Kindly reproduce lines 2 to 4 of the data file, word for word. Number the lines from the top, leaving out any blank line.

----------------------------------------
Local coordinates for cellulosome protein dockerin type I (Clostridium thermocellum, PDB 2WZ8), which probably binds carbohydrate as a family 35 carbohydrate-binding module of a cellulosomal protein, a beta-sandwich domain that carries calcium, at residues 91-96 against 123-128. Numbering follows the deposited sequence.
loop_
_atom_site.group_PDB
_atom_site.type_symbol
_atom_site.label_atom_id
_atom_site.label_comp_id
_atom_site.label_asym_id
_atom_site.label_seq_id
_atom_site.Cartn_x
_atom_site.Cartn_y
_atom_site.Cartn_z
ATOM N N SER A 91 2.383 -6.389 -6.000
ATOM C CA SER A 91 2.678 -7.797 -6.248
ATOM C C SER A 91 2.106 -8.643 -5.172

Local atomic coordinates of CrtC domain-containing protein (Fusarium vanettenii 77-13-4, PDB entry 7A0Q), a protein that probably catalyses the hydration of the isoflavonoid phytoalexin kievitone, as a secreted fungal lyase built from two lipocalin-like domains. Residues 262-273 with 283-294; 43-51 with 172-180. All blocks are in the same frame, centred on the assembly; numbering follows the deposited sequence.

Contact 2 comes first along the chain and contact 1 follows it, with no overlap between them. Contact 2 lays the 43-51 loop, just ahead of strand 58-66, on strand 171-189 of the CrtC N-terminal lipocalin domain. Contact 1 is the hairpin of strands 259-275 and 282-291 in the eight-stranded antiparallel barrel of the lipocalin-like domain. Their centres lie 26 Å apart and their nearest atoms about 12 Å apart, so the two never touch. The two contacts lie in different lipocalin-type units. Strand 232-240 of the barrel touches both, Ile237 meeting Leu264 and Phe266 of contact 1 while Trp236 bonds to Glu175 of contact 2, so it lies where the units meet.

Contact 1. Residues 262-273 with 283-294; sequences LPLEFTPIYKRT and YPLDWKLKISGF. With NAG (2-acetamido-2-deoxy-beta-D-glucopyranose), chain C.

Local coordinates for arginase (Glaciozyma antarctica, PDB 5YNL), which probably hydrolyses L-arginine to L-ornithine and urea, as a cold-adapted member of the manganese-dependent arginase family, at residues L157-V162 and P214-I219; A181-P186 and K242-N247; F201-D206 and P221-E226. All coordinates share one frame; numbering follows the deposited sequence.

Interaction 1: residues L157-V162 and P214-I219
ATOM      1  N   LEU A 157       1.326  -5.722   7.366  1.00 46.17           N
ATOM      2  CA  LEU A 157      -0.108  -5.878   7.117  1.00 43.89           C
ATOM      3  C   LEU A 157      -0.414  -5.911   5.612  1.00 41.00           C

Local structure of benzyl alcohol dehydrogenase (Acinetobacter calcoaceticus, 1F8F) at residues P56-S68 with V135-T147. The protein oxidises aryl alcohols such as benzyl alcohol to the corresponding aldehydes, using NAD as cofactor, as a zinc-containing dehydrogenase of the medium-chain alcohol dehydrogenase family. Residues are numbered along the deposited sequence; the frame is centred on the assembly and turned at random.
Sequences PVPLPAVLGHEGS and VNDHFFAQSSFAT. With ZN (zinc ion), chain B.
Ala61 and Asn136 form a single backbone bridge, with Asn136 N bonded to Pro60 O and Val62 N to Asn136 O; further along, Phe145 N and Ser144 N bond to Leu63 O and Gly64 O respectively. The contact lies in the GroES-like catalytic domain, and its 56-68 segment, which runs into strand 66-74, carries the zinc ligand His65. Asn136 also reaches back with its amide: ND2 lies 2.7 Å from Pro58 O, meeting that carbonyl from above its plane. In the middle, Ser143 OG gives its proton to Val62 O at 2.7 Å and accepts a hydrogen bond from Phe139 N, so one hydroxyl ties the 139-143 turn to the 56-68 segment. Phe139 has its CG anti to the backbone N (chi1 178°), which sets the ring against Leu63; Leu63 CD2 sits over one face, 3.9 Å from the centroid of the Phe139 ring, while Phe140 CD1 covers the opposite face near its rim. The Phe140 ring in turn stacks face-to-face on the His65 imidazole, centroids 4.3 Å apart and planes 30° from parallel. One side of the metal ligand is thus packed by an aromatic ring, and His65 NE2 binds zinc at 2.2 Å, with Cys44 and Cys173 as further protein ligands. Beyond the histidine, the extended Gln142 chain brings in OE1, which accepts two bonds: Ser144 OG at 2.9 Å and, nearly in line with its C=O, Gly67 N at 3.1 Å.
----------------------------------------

loop_
_atom_site.group_PDB
_atom_site.type_symbol